Fake news by Andy Borowitz
WILMINGTON, Del.—In a performance guaranteed to raise some eyebrows in Delaware and beyond, tea party candidate Christine O’Donnell said at a senatorial debate last night that she strongly supports “the separation of speech and thought.”
“To tell you the truth, I don’t know if there’s anything about that in the Constitution,” she added. “In the version of the Constitution that I read, Big Bird didn’t mention it.”
O’Donnell seemed stumped when the moderator asked whether there were any Supreme Court decisions she disagreed with, finally blurting out, “Ali v. Frazier.” Her halting answers to many of the questions made some wonder why she had not written answers on her hand as her role model, Sarah Palin, has been known to do, but O’Donnell offered this explanation: “As you know, I believe it’s immoral to use your hand to help yourself.”
At the conclusion of the debate, O’Donnell pronounced herself pleased with her performance, saying that she would spend the next week concentrating on her Halloween costume: “I’m going as a qualified candidate.”
Elsewhere, the Texas Rangers advanced to the World Series, proving that once George W. Bush goes away, things get better.
Most Powerful Man in America Meets With Obama
NEW YORK—In an extraordinary edition of “The Daily Show” guaranteed to dominate the headlines for days, the most powerful man in America met Wednesday with Barack Obama.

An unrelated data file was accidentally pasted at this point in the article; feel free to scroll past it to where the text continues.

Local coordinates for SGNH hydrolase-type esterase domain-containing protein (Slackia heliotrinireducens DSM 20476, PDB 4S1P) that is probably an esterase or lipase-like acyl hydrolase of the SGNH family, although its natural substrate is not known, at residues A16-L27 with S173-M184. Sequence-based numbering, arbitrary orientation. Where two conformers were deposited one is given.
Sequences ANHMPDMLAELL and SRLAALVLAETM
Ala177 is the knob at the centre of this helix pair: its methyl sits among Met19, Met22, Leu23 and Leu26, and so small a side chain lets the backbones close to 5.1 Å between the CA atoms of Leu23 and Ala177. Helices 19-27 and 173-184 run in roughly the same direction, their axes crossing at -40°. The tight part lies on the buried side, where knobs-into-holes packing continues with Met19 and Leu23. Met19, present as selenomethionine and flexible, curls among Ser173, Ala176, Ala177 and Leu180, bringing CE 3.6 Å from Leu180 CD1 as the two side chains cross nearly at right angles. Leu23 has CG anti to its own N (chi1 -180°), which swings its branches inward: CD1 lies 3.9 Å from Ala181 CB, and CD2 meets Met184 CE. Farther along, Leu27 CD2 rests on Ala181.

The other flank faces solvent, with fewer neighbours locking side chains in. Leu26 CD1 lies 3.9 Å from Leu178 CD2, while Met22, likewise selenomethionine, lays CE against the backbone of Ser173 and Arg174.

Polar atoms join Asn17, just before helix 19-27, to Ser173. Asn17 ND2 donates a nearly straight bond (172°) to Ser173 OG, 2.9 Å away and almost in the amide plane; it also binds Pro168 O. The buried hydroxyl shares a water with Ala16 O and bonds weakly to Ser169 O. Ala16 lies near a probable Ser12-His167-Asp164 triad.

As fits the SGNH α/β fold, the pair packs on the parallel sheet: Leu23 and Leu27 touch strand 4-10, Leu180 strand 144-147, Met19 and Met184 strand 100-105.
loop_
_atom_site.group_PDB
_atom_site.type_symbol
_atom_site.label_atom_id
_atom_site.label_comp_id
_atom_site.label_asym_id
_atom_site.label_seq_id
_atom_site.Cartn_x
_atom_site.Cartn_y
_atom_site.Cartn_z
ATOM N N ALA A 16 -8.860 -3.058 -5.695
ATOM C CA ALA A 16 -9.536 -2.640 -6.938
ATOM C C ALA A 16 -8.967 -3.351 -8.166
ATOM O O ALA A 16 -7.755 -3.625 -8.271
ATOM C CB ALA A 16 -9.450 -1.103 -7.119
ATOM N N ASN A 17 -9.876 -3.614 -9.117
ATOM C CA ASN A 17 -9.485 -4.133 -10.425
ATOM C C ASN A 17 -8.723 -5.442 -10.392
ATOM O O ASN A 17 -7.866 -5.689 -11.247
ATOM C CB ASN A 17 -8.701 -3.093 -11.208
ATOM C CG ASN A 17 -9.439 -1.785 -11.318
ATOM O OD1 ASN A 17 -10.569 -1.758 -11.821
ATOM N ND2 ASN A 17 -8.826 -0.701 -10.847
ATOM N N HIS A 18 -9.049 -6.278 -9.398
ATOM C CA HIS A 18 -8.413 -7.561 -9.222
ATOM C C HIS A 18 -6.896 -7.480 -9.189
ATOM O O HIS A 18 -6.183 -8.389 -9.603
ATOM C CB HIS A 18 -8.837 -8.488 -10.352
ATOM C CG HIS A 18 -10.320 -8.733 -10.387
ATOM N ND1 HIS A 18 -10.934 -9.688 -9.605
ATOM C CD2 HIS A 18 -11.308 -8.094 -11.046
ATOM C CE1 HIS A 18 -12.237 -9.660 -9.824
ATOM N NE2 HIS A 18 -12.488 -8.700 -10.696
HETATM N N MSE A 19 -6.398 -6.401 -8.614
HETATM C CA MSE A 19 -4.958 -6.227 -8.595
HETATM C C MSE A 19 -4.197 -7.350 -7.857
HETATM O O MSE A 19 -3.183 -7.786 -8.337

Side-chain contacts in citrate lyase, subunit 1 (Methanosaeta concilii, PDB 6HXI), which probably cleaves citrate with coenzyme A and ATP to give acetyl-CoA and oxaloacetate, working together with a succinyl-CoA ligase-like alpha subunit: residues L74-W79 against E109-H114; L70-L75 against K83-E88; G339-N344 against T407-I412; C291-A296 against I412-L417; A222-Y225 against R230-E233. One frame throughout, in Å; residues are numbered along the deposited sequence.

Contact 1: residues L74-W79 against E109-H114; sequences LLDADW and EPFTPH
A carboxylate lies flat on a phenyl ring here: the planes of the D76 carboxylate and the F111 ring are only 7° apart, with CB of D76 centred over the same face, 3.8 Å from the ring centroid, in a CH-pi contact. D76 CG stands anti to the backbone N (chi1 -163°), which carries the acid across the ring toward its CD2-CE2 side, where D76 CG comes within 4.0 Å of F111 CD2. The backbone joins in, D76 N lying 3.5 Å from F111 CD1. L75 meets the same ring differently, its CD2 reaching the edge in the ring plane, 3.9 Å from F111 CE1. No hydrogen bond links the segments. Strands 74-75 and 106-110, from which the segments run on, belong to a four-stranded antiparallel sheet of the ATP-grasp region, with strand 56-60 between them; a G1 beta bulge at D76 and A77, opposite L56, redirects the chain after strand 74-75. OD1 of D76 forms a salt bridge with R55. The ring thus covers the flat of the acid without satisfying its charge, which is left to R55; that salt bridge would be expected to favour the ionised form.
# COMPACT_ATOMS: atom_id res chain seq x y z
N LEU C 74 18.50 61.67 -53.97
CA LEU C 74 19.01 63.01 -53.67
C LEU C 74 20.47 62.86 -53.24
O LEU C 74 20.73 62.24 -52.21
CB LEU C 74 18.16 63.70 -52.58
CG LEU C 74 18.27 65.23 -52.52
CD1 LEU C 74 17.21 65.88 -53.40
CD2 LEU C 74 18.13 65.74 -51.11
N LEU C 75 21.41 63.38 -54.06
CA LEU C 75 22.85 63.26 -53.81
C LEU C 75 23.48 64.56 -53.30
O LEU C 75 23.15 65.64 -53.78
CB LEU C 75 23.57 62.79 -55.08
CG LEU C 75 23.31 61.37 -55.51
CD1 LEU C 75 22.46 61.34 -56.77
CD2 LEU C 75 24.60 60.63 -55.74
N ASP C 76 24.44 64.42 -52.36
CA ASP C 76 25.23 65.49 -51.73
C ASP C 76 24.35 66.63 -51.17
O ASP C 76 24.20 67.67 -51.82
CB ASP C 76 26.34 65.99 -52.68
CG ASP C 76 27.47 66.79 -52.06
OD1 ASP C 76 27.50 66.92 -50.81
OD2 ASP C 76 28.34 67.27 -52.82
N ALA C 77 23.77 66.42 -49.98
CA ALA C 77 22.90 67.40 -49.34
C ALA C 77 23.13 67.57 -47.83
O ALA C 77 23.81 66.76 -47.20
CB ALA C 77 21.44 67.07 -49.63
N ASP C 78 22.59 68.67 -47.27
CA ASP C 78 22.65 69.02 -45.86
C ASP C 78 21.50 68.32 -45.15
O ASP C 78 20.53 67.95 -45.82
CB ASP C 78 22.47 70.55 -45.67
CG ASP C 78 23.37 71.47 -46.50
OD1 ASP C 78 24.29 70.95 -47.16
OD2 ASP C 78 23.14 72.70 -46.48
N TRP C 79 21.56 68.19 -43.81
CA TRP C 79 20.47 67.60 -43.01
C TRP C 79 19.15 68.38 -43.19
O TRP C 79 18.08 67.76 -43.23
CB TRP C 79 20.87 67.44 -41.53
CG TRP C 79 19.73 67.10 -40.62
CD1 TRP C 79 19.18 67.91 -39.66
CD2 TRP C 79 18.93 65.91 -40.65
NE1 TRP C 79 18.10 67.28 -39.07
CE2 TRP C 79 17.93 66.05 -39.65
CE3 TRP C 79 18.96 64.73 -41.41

While the most powerful man’s decision to set aside 30 minutes for a sitting president carried with it risks for both men, each could lay claim to some measure of victory the morning after, says professor Davis Logsdon of the University of Minnesota. “Just to be seen on the same stage as the country’s most powerful man is a win for Obama,” Logsdon says. “It definitely lifts him up a notch.”
Conversely, the most powerful man in America had something to gain by giving the president so much of his time: “By reaching out to Obama, he’s perceived as caring about those less fortunate.”
But for the nation’s most powerful man, “it took some guts” to go toe-to-toe with a polished comedian like Obama, who has gotten big laughs in such venues as the White House Correspondents Dinner. “What you don’t want to wind up doing is being Obama’s straight man for half an hour,” Logsdon says. “Fortunately, that didn’t happen.”
While the consensus seems to be that the most powerful man in America handled his half-hour with Obama with his usual aplomb, critics are already saying that he shouldn’t have wasted his time with such trivial distractions. “He had an important rally coming up Saturday,” Logsdon says. “With the future of the country resting solely on his shoulders, does he really want to be seen laughing it up for half an hour with a politician?”
Award-winning humorist, television personality and film actor Andy Borowitz is author of the book “The Republican Playbook.”
© 2010 Creators Syndicate